By Shirley Ross, Force Development Talent Management
/ Published February 14, 2012
WASHINGTON (AFNS) -- I have studied, designed, launched, repaired and been a part of many mentoring programs during my 25-year-plus career in talent management. To be frank, at this point I have some pretty strong biases about how to design and execute mentoring programs because I have seen so many fail. They almost never yield what is hoped for, but there are some exceptions.
My own philosophy about how to construct mentoring programs is rooted in these exceptional successes.
What do you talk about?
Topics worked on in the mentoring relationship typically include areas such as strengths and weaknesses of leadership style, modifying damaging behavioral patterns, addressing gaps in leadership and management skills, or making a leap to the next level of responsibility.
Mentoring can be accomplished with a mentor either internal or external to the organization. An internal mentor, however, can offer significant advantages if well chosen. A senior executive will have a broader view of the internal working of the organization than the mentee, as well as a successful track record of negotiating success in that organization. Mentors should be chosen on several criteria, but one of the most important is their knowledge of how to make important and valuable things happen in that organization.
Mentors can also help with the landmines: where they are and how to avoid them, and how to recover from missteps. Yes, this is about politics, but politics are found in virtually every organization with people. If engaging in politics seems distasteful, then think instead in terms of influence, sensitivity to cultural norms, dealing with difficult people and knowledge of human nature -- because these are elements of politics. Political savvy and emotional intelligence significantly overlap.
Why mentoring fails
Lack of chemistry is the most common reason that mentoring relationships fail. Either the mentor or mentee just can't relate to the other or make a meaningful connection. When this happens, mentees can experience the meetings as too uncomfortable or just not productive, and mentors may consistently dodge their obligations to the mentee by being "too busy." If the pair does not work out, it is vital that changes be made quickly. If negotiated properly with the mentoring program lead, these changes don't have to be uncomfortable or seen as a failure.
What works in mentoring programs
Whether mentors are internal or external, I prefer to have mentorships reside in the framework of a formal program rather than relying on ad hoc arrangements. The successful mentoring programs that I've designed or experienced in industry have incorporated a great deal of structure. The structural components typically include:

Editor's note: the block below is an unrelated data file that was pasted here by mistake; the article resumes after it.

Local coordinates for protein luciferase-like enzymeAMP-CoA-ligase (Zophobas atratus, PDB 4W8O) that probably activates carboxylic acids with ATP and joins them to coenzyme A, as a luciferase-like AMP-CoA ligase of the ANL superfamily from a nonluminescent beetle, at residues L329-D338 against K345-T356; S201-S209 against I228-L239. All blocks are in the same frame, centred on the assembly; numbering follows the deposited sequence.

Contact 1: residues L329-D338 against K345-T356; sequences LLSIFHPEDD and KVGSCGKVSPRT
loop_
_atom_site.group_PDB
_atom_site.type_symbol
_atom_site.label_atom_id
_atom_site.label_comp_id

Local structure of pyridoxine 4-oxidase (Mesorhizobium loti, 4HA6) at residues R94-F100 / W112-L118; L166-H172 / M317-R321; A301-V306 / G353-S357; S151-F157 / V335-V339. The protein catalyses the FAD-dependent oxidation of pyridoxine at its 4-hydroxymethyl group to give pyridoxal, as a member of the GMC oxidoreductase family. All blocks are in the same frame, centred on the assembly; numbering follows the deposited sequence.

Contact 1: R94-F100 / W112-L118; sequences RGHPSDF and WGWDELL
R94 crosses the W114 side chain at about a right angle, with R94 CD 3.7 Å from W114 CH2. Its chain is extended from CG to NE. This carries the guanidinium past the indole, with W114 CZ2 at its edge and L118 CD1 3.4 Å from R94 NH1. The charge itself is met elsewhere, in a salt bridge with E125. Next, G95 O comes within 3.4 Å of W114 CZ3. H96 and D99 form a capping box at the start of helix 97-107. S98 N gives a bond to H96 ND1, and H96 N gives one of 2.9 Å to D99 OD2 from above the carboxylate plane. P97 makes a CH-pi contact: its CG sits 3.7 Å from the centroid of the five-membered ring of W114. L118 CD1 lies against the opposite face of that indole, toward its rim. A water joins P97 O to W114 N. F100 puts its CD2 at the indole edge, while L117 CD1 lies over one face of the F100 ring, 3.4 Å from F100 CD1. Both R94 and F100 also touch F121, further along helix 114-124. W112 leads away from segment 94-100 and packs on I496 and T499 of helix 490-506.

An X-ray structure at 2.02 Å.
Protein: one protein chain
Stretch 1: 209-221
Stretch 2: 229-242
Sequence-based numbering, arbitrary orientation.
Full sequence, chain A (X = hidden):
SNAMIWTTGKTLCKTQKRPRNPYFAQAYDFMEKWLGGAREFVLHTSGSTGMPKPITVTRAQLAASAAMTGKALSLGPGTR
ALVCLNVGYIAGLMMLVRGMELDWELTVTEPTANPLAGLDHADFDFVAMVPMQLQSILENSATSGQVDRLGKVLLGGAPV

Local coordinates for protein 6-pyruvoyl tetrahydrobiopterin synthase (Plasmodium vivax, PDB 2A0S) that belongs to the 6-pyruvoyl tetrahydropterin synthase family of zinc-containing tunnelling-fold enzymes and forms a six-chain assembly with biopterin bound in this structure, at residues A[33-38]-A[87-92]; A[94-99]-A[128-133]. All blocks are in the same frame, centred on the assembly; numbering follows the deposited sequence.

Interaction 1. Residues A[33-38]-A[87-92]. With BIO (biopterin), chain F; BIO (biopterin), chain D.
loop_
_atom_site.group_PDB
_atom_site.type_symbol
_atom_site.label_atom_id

1. A specified period of time for the program, say, for example, nine months. This way, both parties feel on point to accomplish their objectives, and there are established start and stop points so the relationship doesn't just fizzle out or uncomfortably fade away at some point.
2. Formal guidelines and training for both mentors and mentees. Expectations and commitments are clarified and both parties have a set of formal and firm guidelines to steer them through the process. This training can be accomplished on one session, but it is important and mentors can't be given a "pass."
3. A provision to quickly address pairs that are not working out or have failed to make a connection as I've mentioned above.
One successful example
One unusual program I participated in as a mentor really changed my outlook about what success looks like. Sponsored and structured by an outside third party, this program used the team approach: two mentors paired with four mentees. The mentees just loved it.
I had quite a different leadership style from the other mentor, and we approached problems very differently. Those differences were a favorite feature of the mentees. Our group sessions were remarkably dynamic, and the mentees reported it helpful to see that different approaches could work equally well. They could choose for themselves which approach in which situation played to their strengths.
The second advantage of this team concept, one I wouldn't have anticipated, was that the mentees felt less awkward calling on us between meetings if they had a problem. Because they could call one or the other of us, they felt the burden they imposed was less onerous.
The mentees spoke with great feeling about how we had helped each one of them through difficult decisions and missteps that year, all with positive outcomes. When a mentoring program does work, it can indeed be powerful.